It wasn’t all bad though. I know it wasn’t. There has to be some sort of nobility, somewhere, in sticking with a person as they confess to unspeakable offences inflicted upon the people they’ve injured. My grandmother did that. She bridged that gap and made sure those hurt were ready for the conversation.
Seeing my grandmother again brought back the love I will always feel for her. It brought back the pity too but also the love. It made me remember the good times when she was funny and told great stories. When we would laugh and make macabre jokes about our powdered dead grandma. Through all of this, one thing is abundantly clear: Drugs and addiction destroy a person from the inside out.
Perhaps if they weren’t a factor, my grandparents would’ve stayed on that island, by themselves, for just a little longer, just to have a story that would gross their kids out until they were older. Maybe, just maybe, when they realized their daughter was a teenaged alcoholic, they would have had the mental capacity to respond with love, courage and the determination to help her on her road to recovery.
It’s not all bad. Not really. Out of the ashes of the nuclear fallout that is being raised by parents who were almost always higher than kites, comes the Phoenix. The bird that rises out of those ashes strong enough to abandon that cycle of physical and emotional abuse, neglect and heartache to raise children and give them so many things they never had. That Phoenix is courageous enough to raise children on her own, if necessary, to protect them from predators. She is strong enough to fight and beat cancer and still be able to smile that stunning smile.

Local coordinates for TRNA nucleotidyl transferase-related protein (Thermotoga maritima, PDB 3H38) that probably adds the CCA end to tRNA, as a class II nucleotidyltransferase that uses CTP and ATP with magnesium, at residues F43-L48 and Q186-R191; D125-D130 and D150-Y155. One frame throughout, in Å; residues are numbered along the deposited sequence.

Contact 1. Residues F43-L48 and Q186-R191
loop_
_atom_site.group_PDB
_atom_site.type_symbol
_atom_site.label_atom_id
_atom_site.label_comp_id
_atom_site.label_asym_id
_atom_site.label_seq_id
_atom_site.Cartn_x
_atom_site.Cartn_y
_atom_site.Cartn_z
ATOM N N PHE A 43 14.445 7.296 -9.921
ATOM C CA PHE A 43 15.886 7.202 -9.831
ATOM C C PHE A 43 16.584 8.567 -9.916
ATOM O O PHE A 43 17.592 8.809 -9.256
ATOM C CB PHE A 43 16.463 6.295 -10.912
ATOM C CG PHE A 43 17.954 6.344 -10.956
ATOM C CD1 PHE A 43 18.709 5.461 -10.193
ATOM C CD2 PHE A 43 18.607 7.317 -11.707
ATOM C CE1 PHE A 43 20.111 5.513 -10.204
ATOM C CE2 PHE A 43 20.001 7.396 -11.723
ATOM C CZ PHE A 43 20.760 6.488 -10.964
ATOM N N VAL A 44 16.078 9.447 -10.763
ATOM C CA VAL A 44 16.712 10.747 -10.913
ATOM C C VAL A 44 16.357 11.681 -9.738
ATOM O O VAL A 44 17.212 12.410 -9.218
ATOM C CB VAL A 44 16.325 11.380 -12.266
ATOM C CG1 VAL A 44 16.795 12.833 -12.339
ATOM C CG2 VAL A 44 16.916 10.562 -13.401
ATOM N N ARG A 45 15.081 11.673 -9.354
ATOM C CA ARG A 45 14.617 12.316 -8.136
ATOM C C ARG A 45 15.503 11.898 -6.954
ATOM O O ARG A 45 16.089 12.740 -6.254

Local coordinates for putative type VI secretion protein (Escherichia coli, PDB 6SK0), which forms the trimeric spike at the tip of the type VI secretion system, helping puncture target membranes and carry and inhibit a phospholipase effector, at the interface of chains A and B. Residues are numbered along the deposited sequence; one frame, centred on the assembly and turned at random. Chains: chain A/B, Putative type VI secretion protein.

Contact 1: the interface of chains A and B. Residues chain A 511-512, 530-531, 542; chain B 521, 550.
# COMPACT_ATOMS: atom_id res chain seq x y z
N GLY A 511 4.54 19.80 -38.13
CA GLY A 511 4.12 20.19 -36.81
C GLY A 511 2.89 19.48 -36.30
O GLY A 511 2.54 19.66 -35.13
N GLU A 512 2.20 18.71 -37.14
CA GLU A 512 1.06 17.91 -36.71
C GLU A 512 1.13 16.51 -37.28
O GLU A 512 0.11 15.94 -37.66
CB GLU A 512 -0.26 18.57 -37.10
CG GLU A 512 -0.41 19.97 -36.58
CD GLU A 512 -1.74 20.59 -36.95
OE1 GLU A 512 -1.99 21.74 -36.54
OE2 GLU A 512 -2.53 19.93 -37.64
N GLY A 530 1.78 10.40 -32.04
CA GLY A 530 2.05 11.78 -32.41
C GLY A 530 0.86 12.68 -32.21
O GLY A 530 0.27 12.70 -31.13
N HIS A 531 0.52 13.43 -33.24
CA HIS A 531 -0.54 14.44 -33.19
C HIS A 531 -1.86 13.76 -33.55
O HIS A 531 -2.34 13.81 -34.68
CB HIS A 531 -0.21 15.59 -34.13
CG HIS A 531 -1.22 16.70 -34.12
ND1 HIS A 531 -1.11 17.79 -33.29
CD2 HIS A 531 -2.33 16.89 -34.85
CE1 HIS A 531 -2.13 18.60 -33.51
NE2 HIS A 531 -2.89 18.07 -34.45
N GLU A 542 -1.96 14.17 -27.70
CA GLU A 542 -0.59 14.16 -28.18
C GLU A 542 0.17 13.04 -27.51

Some people believe the Phoenix is a myth. Not me. No way. They’re real. I know three of them. And in honor of Mother’s Day, I think of them and honor them every time I see the lilacs that are still blooming in my front yard.
Happy Mother’s Day to some of the bravest and most amazing mothers I am blessed to know.